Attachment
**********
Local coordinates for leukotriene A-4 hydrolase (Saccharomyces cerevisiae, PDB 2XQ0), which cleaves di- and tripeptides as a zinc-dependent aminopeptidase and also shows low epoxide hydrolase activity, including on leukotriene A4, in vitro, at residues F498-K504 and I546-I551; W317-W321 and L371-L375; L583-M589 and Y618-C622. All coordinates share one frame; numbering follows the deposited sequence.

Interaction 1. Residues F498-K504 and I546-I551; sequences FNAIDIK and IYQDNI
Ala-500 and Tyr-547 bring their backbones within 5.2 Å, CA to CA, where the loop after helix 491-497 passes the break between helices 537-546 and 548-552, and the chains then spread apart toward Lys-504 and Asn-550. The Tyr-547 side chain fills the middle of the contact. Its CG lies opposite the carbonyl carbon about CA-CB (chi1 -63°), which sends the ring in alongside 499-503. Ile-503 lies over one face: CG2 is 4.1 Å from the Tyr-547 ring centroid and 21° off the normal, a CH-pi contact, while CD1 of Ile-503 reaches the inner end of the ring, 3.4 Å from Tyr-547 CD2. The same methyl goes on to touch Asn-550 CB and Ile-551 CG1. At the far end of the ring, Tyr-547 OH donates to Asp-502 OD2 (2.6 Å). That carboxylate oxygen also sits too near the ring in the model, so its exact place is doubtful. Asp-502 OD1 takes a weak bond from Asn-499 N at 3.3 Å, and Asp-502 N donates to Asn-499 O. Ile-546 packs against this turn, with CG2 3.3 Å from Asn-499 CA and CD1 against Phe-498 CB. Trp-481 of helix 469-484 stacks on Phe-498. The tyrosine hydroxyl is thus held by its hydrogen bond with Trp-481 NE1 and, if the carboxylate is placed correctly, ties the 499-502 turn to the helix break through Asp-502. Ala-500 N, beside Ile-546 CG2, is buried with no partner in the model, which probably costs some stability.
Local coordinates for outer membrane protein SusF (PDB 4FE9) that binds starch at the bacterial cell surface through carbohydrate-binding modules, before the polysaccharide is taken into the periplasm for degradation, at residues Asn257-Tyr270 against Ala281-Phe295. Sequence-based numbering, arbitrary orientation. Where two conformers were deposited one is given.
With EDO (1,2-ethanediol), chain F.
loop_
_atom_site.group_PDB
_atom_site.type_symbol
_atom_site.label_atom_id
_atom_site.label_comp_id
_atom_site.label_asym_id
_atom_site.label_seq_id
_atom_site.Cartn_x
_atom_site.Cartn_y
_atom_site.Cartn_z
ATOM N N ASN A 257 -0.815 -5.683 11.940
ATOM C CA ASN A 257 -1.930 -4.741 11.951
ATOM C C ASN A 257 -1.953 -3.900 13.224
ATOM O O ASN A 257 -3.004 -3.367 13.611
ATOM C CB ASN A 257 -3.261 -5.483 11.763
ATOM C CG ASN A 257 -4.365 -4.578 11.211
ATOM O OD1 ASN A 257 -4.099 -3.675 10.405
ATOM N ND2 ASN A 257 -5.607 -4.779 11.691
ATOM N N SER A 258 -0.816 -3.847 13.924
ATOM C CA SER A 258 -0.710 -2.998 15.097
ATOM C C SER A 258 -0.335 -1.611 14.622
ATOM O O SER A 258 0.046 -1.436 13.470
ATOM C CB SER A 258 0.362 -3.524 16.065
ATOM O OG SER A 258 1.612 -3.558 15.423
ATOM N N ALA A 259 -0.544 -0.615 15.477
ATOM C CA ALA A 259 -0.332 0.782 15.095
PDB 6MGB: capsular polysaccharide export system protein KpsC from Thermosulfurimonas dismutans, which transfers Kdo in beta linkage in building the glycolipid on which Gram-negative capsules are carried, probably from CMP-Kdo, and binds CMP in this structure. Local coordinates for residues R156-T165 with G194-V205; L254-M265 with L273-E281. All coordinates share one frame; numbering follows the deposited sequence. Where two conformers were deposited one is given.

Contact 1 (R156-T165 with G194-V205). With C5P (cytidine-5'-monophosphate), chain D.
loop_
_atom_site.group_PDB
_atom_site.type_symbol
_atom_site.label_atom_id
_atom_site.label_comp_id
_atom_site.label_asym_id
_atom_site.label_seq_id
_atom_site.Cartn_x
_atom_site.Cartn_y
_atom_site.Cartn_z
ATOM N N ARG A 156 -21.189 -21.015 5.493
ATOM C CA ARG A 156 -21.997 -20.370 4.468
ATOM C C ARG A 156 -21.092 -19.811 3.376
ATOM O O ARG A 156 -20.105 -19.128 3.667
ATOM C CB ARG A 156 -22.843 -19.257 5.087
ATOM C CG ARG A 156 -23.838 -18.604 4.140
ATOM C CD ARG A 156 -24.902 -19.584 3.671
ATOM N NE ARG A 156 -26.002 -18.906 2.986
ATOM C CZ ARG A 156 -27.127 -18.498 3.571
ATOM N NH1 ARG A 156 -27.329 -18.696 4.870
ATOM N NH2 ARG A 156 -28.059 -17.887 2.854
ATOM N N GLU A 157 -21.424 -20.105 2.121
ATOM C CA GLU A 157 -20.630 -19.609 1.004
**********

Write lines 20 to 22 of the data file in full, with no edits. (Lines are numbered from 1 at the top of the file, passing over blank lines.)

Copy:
ATOM C CB ASN A 257 -3.261 -5.483 11.763
ATOM C CG ASN A 257 -4.365 -4.578 11.211
ATOM O OD1 ASN A 257 -4.099 -3.675 10.405